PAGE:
Senate Democrats

Reid Spokesman Response To Perino’s Claim It Takes ‘Super Powers’ To Capture Bin Laden

Washington, DC—Jim Manley, spokesman to Senate Majority Leader Harry Reid, made the following statement today in response to White House Press Secretary Dana Perino’s claim that the United States has failed to kill or capture Osama bin Laden seven years after 9/11 because “This is not the movies. We don’t have super powers”:

“Dana’s right: it’s not a movie – because no one could ever conceive such a tragic plot full of so many foreign policy blunders.  No one ever said the White House needs super powers – just a capable leader who recognizes that our resources are better spent hunting down Osama bin Laden in the Afghanistan/Pakistan border region than fighting a civil war in Iraq.”

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White House Press Secretary Dana Perino Claimed It Would Take ‘Super Powers’ To Capture Osama bin Laden. “The White House said Wednesday that the failure to capture Osama bin Laden in the seven years since the Sept. 11 attacks shows the limitations of U.S. military and intelligence power. “This is not the movies. We don’t have super powers,” said White House press secretary Dana Perino. [AP, 9/10/08

Intelligence Officials Argued the Iraq War Hampered the Military’s Ability to Track bin Laden. “Officials with the CIA and the U.S. military said they began shifting resources out of Afghanistan in early 2002 and still haven’t recovered from that mistake. “Iraq was a fundamental wrong turn. That was the most strategically negative action that was taken,” said John O. Brennan, a former deputy executive director of the CIA and a former chief of the National Counterterrorism Center. “The collective effort in the government required to go after an individual like bin Laden — the Iraq campaign consumed that.” [Washington Post, 9/10/08]

In the Seven Years Since 9/11 the Bush Administration Has Failed to Hunt Down Osama bin Laden, Officials Now Blame Misguided Strategy and Belatedly Call for a New Approach. “Frustrated by repeated dead ends in the search for Osama bin Laden, U.S. and Pakistani officials said they are questioning long-held assumptions about their strategy and are shifting tactics to intensify the use of the unmanned but lethal Predator drone spy plane in the mountains of western Pakistan… There has been no confirmed trace of bin Laden since he narrowly escaped from the CIA and the U.S. military after the battle near Tora Bora, Afghanistan, in December 2001, according to U.S., Pakistani and European officials.  They said they are now concentrating on a short list of other al-Qaeda leaders who have been sighted more recently, in hopes that their footprints could lead to bin Laden.  In interviews, the officials attributed their failure to find bin Laden to an overreliance on military force, disruptions posed by the war in Iraq and a pattern of underestimating the enemy.  Above all, they said, the search has been handicapped by an inability to develop informants in Pakistan’s isolated tribal regions, where bin Laden is believed to be hiding.” [Washington Post, 9/10/08]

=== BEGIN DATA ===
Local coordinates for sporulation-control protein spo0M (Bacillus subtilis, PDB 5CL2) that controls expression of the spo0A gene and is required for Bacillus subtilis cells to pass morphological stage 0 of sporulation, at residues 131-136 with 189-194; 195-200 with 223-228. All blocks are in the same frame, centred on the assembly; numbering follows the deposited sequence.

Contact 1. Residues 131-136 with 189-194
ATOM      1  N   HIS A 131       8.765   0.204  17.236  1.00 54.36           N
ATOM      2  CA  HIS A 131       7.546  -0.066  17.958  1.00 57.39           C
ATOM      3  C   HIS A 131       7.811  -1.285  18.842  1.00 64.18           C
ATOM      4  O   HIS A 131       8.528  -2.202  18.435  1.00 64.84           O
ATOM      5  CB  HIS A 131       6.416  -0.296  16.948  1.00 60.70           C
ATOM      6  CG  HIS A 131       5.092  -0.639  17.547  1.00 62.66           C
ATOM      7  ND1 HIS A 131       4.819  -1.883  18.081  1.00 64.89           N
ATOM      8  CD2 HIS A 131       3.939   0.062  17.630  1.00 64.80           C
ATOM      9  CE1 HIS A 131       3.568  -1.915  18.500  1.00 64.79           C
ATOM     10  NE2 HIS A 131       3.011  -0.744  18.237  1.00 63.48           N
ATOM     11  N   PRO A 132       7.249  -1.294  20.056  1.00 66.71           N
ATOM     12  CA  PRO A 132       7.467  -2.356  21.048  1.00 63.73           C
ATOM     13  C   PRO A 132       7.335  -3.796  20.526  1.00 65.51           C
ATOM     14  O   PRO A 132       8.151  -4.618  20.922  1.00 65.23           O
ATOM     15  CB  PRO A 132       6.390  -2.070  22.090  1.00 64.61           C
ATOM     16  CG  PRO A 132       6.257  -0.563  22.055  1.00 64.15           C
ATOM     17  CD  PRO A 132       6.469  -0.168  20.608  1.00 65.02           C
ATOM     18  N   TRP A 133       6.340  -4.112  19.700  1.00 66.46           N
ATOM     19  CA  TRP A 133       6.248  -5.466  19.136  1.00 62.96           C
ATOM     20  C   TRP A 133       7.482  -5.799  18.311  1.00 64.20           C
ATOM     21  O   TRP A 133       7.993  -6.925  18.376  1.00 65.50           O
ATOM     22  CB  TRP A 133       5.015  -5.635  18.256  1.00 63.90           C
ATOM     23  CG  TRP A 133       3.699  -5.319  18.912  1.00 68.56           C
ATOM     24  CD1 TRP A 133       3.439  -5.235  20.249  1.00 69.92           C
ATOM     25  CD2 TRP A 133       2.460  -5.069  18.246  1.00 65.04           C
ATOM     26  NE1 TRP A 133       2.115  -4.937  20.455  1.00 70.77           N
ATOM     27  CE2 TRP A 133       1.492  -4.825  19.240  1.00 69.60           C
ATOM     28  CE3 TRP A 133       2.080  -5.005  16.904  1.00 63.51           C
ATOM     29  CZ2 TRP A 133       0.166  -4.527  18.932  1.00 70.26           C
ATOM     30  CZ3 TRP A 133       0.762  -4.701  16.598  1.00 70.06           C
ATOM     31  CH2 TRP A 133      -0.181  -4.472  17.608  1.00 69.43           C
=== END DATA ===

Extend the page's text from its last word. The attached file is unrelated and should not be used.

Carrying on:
Admiral Mullen Cautioned the U.S. Was “Running Out of Time” in Afghanistan. During their testimony before the House Armed Service Committee, Defense Secretary Robert Gates and Admiral Mike Mullen, chairman of the Joint Chiefs of Staff, said success in Afghanistan would require more civilian effort beyond the military fight. “Frankly, we’re running out of time,” Mullen said. “I’m not convinced we are winning it in Afghanistan. I am convinced we can,” he said. [Reuters, 9/10/08] 

In 2002, Bush Admitted He “Was Not Concerned About” bin Laden. When asked by reporter about the status of the hunt for Osama bin Laden, President Bush said, “Well, as I say, we haven’t heard much from him.  And I wouldn’t necessarily say he’s at the center of any command structure.  And, again, I don’t know where he is.  I  —  I’ll repeat what I said.  I truly am not that concerned about him.” [President Bush Press Conference, 3/13/02]

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